Microsoft and Nokia have tied the knot. At least for the near future, Nokia will use Microsoft’s Windows Phone 7 software as the basis for its smartphones.How does this affect the industry?
Well, it’s good news for Microsoft, as it now has a major partner which actually has some skin in the game — something it didn’t really have yesterday.
But it’s probably bad news for Nokia, as it’s unlikely to return the company to glory.
This is a coup for Microsoft: The biggest mobile phone maker in the world is using its Windows software, and not Google Android, as the basis for its new smartphones.
This may not make Windows Phone 7 a winner in the market, and it may never make Microsoft much money. (And it could totally flop in the U.S. Heck, it could totally flop everywhere.)
But it's definitely the best outcome possible for Microsoft. Maybe it should lose more senior executives to big potential partners!
What, you think Steve Jobs is even the slightest bit worried? Not only does Nokia now have a huge integration challenge ahead of itself, but it's going to be fumbling for at least a year with this project, maybe two, and maybe forever.
The high end of the market is still Apple's to lose.
The odds of this deal working out spectacularly for Nokia are very slim.
Sure, it may have been their only move. But it's still very risky for Nokia to put its destiny in Microsoft's hands, and lost control over its software future.
For more, see our companion piece, Why Nokia Is Still Doomed.
This could have been Google's deal. Instead, Windows got it, and now Microsoft is going to be a stronger competitor, both in OS share and mobile search.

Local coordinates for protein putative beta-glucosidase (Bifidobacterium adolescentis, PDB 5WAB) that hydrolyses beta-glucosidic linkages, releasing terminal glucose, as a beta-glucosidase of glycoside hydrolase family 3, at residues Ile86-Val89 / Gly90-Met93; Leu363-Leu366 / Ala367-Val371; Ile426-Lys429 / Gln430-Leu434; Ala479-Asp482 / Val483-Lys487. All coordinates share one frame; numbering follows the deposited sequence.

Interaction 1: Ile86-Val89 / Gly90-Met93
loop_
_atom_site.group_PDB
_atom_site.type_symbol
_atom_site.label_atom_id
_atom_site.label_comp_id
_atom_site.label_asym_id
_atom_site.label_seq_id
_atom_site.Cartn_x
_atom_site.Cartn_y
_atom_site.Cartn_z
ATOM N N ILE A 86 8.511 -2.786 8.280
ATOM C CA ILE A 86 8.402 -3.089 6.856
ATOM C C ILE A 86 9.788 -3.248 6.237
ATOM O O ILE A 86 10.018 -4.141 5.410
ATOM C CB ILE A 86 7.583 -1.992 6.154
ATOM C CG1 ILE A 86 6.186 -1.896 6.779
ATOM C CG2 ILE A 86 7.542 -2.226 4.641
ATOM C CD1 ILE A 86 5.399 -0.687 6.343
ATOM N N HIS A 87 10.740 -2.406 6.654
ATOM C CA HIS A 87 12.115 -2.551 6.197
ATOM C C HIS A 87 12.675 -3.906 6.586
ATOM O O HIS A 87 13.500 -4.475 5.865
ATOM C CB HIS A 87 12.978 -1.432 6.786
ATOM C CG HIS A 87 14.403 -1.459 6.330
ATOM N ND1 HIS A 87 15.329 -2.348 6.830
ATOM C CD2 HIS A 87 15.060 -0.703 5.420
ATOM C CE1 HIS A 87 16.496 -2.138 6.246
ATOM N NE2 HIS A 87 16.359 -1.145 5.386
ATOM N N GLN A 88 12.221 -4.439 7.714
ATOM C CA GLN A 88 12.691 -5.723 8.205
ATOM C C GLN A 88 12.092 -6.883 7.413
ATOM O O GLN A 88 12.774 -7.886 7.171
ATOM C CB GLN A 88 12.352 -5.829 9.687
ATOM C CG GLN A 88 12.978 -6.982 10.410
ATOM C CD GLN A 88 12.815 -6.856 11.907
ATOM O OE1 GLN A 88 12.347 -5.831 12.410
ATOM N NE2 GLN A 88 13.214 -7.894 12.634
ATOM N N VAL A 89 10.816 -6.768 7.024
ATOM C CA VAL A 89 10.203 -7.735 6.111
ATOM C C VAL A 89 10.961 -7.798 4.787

However, there is some good news for Google here. If partners like Samsung and HTC, who make both Google and Microsoft phones, get disillusioned with Microsoft, they could cling more tightly to Android. It could also push RIM to move the BlackBerry into the Android camp.
And if Nokia totally fumbles -- which is entirely possible -- it could be beneficial to Android in the market, too.
Qualcomm is the only chip vendor qualified for Windows Phone 7 devices, according to Morgan Stanley analyst Ehud Gelblum.
Qualcomm could begin shipping at least 100 million new Snapdragon chips per year to Nokia over the next 2 years, from zero today, Gelblum says in a note today.
Nokia won't be competing with Motorola on Android, and it could take Nokia a long time to become a big factor in the U.S. market.
This is good for Motorola, which is mostly a U.S. player, Morgan Stanley's Ehud Gelblum notes today.
If Nokia and Microsoft can get any traction in the enterprise, this is bad news for RIM. It may also push RIM closer to the Android camp, which could undermine RIM's long-term independence. And it pretty much signals that Microsoft isn't going to buy RIM in the next year or two.
But if it's a flop, it could be good news for RIM in the market -- especially as RIM finds most of its growth in non-North American markets, where Nokia is historically strong. (At very least, the delay while Nokia ramps up is good news for RIM.)
And if Microsoft gets desperate in a couple of years, it may end up buying RIM after all.
There aren't many of them. But they are about to get a much bigger audience to sell their apps to.
Sorry, the platform you've been coding for is dead. Hope you like Windows.
Microsoft and Nokia are going to come begging for more support, marketing help, and sales assistance.
That's at least good for some expensive dinners and golf trips, right?
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